Category Archives: reinforcement

RCC Curved beam

One of my students has asked me this question today :

Sir , how to find out the reinforcement for the curved beam ?

So , dear readers , let us solve this question today.

For the sake of understanding , I have assumed the following data for the curved beam.

Curved length of the RCC beam : 8560 MM.

Note :

In case , it is not possible , to measure it from the drawing , due to lack of clarity on the beam curvature , I suggest that first let the beam bottom be fixed at the position and then actually measure the beam curved length at the position. This shall give the most correct beam length at site.

Beam size :

Width :250 MM.

Depth : 650 MM.

Beam top bars : 2 Nos x 12 mm dia.HYSD bars [ Straight ]

Beam Main bars : 4 x 25 mm dia HYSD bars [ Straight ]

Bent up bars : 2 x 25 mm dia HYSD bars 

Stirrups : 8 mm dia HYSD bars @ 200 c/c.

We also know that :

Beam cover : 25 MM.

Stirrup hook length : 2 x ( 10 X dia of stirrup bar )

Development length for the top bars : 450 mm.

Development length for the bottom bars : 450 mm.

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Now with the above information , let us calculate the beam reinforcement as follows :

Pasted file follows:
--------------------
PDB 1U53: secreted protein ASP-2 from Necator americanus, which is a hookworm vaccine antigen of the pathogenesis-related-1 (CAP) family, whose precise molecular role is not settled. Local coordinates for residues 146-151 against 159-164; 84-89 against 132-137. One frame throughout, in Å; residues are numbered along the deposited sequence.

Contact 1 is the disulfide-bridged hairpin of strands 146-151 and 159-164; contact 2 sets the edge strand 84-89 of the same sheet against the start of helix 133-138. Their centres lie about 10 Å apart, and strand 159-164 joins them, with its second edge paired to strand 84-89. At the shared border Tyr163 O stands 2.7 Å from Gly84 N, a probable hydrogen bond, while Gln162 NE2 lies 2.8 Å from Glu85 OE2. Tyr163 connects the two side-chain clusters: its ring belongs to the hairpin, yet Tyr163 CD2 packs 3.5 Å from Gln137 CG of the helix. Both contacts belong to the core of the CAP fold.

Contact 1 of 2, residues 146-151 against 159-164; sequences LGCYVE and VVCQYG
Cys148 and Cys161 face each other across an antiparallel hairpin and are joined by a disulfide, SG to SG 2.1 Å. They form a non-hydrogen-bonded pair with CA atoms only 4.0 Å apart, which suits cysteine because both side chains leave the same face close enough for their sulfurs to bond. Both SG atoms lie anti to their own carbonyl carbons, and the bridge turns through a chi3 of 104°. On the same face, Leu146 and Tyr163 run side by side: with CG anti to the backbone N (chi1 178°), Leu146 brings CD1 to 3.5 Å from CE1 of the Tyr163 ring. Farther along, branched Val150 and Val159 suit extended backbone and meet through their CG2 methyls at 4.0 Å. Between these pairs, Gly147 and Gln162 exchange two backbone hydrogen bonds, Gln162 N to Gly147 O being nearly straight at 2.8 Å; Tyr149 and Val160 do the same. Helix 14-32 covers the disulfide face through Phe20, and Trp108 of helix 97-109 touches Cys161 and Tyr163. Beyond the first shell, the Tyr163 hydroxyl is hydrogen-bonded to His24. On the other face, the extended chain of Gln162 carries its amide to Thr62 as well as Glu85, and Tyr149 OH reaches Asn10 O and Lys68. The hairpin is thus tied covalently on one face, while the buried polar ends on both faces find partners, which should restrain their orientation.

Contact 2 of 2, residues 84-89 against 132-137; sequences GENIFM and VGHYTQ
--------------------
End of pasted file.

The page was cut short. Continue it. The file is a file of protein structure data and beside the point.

1. Top bars : [ 8560- (25-25)+ (450+450) ] = [ 8560 – 50 = 900 ] = 9410 mm = 9.41 M.
  2. Bottom straight bars : 9.41M.
  3. Bent up bars : ( 8560-50 )+ 2 {0.41( 650-50)} + (450+450) ] = ( 8510 + 2 x 0.41 x 600 )+900  = ( 8510 +492+900 ) = 7902 mm = 7.902 M.
  4. Stirrups : Cutting length : 2 { ( 250 -50 ) +( 650 -50 )} + 2 X 10 x8 = 1600 + 160 = 1660 mm =1.660 M                                           No of stirrups : ( 8560/200 ) + 1 = 43.8 say 44 Nos.

Abstract for the weight :

  1. Top bars : 2 x 9.41 M x 0.89 Kg/M = 16.75 Kg.
  2. Bottom straight bars : 4 x 9.41 M .x 3.86 Kg/M = 145 Kg.
  3. Bent up bars : 2 x 7.902 M x 3.86 Kg/M = 61 Kg.
  4. Stirrups : Cutting length : 44 x 1.660 M x 0.39 Kg/M =   28.5 Kg.                                                                                                                                                                                                                                                                                                                                                  Total weight :  252 Kg.                           

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Pile Cap reinforcement weight ?

PILE CAP REINFORCEMENT :

Data from the drawing :

 SIZE OF THE PILE CAP : 750mm X 750 mm X750 mm.

Stirrups : 10mm HYSD bars @ 200 C/C.

 

What we know :

Cover for the Pile cap : 40 mm.

Stirrup size :  750 – ( 40+40) = 670 mm.

Cutting length for the stirrup : [ 670 +670+670+670 ]+ {2 (10X10)} = 2880 mm = 2.880M.

 

No of stirrups :

X direction : (750 /200 )+1 = 4.75 = 5 nos.